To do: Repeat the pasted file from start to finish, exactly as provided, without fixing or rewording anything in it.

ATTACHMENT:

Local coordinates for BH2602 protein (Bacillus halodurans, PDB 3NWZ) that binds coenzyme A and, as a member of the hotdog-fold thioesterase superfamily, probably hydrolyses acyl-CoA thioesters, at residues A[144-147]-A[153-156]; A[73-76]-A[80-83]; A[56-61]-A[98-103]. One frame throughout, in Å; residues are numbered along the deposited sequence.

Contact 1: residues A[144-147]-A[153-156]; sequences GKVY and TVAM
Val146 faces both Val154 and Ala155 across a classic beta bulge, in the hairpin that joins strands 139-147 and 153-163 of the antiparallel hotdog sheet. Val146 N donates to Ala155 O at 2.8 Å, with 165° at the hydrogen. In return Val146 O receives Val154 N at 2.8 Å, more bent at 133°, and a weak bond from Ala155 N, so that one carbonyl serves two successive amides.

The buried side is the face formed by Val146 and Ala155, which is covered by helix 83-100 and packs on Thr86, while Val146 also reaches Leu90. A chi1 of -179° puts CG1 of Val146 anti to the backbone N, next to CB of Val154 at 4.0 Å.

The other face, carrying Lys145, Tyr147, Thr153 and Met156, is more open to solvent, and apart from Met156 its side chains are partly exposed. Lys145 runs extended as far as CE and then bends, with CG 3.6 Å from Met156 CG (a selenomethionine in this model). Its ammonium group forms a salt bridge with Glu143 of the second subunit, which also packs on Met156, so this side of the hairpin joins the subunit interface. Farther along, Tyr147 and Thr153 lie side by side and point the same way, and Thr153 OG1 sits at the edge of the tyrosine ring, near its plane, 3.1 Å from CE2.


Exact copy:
Local coordinates for BH2602 protein (Bacillus halodurans, PDB 3NWZ) that binds coenzyme A and, as a member of the hotdog-fold thioesterase superfamily, probably hydrolyses acyl-CoA thioesters, at residues A[144-147]-A[153-156]; A[73-76]-A[80-83]; A[56-61]-A[98-103]. One frame throughout, in Å; residues are numbered along the deposited sequence.

Contact 1: residues A[144-147]-A[153-156]; sequences GKVY and TVAM
Val146 faces both Val154 and Ala155 across a classic beta bulge, in the hairpin that joins strands 139-147 and 153-163 of the antiparallel hotdog sheet. Val146 N donates to Ala155 O at 2.8 Å, with 165° at the hydrogen. In return Val146 O receives Val154 N at 2.8 Å, more bent at 133°, and a weak bond from Ala155 N, so that one carbonyl serves two successive amides.

The buried side is the face formed by Val146 and Ala155, which is covered by helix 83-100 and packs on Thr86, while Val146 also reaches Leu90. A chi1 of -179° puts CG1 of Val146 anti to the backbone N, next to CB of Val154 at 4.0 Å.

The other face, carrying Lys145, Tyr147, Thr153 and Met156, is more open to solvent, and apart from Met156 its side chains are partly exposed. Lys145 runs extended as far as CE and then bends, with CG 3.6 Å from Met156 CG (a selenomethionine in this model). Its ammonium group forms a salt bridge with Glu143 of the second subunit, which also packs on Met156, so this side of the hairpin joins the subunit interface. Farther along, Tyr147 and Thr153 lie side by side and point the same way, and Thr153 OG1 sits at the edge of the tyrosine ring, near its plane, 3.1 Å from CE2.